Below are the last of the transcriptions of my dad’s WWII letters. That is not to say another letter or two may show up sometime, but right now, I think this is it.
This past year I have been transcribing the letters that my dad, Herbert Miller, wrote home while in the Army, stationed in Germany during WWII and the occupation time afterward. The family saved many of his letters and my goal has been to transcribe them and post them here as blog posts.
The war was over by the time my dad wrote these letters and he was serving in the Occupation Force in Germany, serving until he had enough time and points to be honorably discharged from the U.S. Army. He was stationed and working as a Tec 5 postal clerk at an Army post office in Heidelberg, Germany, a job he often said he liked very much. 
The last two letters were written in April 1946. By May of 1946 he had been in Europe 16 months. These letters were written to my dad’s sister Em, her husband “Jack” and their little son Ron.
4 April 1946
Dear Em, Jack, & Family,
It’s about time I write isn’t it. I just came back from furlough in Paris, France. It’s the worst place I’ve ever been in. I’m sure glad to get back in Germany. I like it here a lot better than I would in France.
In 172 Army Postal Unit there are two guys out of about twenty that have more service or points than I have. I’ve got more overseas time than any of them. These two guys are leaving the outfit sometime in the next 10 days. So it won’t be long until I’m high point man in the 172.
I had a fair time on my furlough. The thing I enjoyed most of all was the plan ride down to Paris. I rode on of those 4-motored C-54 mail planes (A.T.C.). I came back in a jeep. I bought two cameras and one ladies watch. I’m going to save the watch until I get engaged for good or married.
Even though my dad did not have kind words to say about Paris, he saved quite a few nice photos from the time he was there. Paris and the whole country of France was probably in pretty bad condition right after the war. As to the watch, I never heard him mention it, but I wonder if he gave it to my mom.
15 April 1946
Dear Em, Jack & Family,
Boy I’ve really fell off on my writing. I’m going to have to get busy in the next couple of day and write.
How is everything coming along? Especially Ronnie. I’ll bet he is really getting big. There is one thing I get mixed up—the name of your baby and the name of Ruth’s baby. I imagine after I see them and see who they take after I’ll know which is which.
How are automobiles? Pretty high price? I’m going to be in the market for one pretty soon after I get home. Maybe a year or two after.
The Red Cross is really crowded now since the 3rd Army came into Heidelberg.
Must close for now.
I am not sure when my dad finally came come but he was honorably discharged from the Army on 7 June 1946, according to his discharge papers. His separation record states he was discharged at Camp Atterbury, Indiana. He served in the Army from 29 June 1944 to 7 June 1946 and served in the European Theater for 18 of those months. He served 4¼ months as a private in basic training, 9 months as a PFC rifleman, and 8 months as a Tec 5 postal clerk. A summary of his military occupations, according to his discharge paper: Postal Clerk–served with Headquarters, 172nd Army Postal Unit; received sorted, and distributed all classes of mail; insured and registered mail; issued and cashed postal money orders and sold stamps and other postal supplies; maintained accurate records of all transactions and was responsible for funds.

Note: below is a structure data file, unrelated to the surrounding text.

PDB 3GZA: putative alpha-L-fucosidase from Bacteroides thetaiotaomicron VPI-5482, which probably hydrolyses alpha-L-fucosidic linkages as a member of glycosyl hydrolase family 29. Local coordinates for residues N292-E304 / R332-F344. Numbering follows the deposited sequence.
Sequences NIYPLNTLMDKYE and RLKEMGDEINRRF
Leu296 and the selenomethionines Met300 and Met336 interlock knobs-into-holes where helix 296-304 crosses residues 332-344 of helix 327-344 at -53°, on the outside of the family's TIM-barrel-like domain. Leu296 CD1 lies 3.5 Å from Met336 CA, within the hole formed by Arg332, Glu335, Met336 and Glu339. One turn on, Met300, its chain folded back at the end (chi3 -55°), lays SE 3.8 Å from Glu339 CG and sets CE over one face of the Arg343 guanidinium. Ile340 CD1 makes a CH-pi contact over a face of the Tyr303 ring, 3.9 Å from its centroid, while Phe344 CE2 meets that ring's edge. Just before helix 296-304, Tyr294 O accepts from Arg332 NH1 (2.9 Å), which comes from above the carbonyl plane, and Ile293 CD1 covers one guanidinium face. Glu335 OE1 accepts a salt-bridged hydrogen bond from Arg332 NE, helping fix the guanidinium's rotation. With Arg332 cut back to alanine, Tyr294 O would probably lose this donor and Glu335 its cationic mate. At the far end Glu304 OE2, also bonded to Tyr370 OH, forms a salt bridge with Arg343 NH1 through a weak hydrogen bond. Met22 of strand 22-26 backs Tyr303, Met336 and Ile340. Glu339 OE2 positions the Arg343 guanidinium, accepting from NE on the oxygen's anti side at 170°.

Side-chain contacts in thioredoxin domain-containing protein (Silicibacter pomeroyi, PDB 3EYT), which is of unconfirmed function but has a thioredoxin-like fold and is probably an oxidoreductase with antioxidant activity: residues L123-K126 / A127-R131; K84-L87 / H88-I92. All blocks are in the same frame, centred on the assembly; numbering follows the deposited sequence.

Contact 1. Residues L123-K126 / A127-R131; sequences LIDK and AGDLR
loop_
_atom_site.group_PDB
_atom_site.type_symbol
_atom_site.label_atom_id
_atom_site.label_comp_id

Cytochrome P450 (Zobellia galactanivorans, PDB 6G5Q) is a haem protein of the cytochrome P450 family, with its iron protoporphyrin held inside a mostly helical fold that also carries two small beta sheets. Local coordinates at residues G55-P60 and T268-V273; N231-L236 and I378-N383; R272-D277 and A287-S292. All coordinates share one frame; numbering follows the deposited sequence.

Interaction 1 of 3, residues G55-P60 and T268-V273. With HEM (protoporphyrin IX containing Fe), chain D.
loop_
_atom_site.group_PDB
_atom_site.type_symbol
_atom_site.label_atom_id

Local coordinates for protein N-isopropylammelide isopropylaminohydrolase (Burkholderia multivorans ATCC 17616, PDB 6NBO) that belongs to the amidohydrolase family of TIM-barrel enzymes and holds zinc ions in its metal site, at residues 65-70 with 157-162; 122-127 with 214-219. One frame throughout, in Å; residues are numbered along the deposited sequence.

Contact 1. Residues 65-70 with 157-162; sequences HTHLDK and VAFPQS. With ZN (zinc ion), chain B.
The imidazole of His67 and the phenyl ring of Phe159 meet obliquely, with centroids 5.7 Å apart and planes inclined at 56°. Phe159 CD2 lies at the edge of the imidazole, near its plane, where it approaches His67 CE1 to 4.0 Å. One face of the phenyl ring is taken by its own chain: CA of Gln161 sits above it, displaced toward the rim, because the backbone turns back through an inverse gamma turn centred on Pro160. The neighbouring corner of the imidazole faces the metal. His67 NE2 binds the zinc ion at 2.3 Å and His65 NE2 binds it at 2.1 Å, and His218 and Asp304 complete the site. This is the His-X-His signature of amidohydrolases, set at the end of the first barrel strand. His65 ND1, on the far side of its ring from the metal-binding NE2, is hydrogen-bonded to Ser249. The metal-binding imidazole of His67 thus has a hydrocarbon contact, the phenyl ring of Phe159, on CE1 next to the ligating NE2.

A few more photos my dad took in Paris:
The last letter [below] is out of chronological order. The top of the page is torn and only “Sep” remains. I had placed it at the end of his letters but, after reading it closely, it was very likely written in September 1945, written before my dad worked in the Army post office in Heidelberg and before his nephew Ronnie was born.
In the letter below my dad refers to Jeanne Betzel and the fellow she was dating. Jeanne was from Chatt, she attended Zion Chatt, and was about my dad’s age. I assume “the guy she was dating” was probably the same man Jeanne eventually married, Frank Schwab, who also served in WWII. My parents remained friends with the Schwabs the rest of their lives and visited them out west on at least one occasion that I remember.
Also, in the letter below, my dad actually diagrammed the gears of the two trucks he mentioned, but I could not reproduce the drawings here.
Dear Em & Jack,
It’s been quite some time since I’ve written you last. I’ve been pretty busy but I guess that is no excuse.
I received your box a few days ago. Thanks a lot.
I received a letter from the guy Jeanne Betzel goes with and he is trying to get me in where he works in the post office.
All last week I’ve been driving 2½ ton and 1½ ton trucks. The gears are sort of tricky but they are nice to handle. Here are the gears on a 2½ 6×6 G.M.C. and on a Dodge 1½ 6×6. The G.M.C. had 10 gears forward and 2 in reverse and the Dodge 8 forward and 2 in reverse.
I had the chance to drive a 2½ all the time but turned it down. Tomorrow morning I’m supposed to report at the Battalion Motor Pool to get a license to drive a 1½. But I’m going to go to Div. Headquarters for an interview.
How is everything on the farm? The John Deere is running OK?
Must close for now.
That is the last letter I have. I think. Sometimes things show up around here later.
 My dad, Herbert Miller, trained as a replacement troop during the fall of 1944, arrived in Europe in December of that same year, and was assigned to Company L, 333rd Regiment, 84th Infantry Division. The 84th was known as the Railsplitters. He fought in the Battle of the Bulge in Belgium and later in parts of Luxembourg, Germany, and France.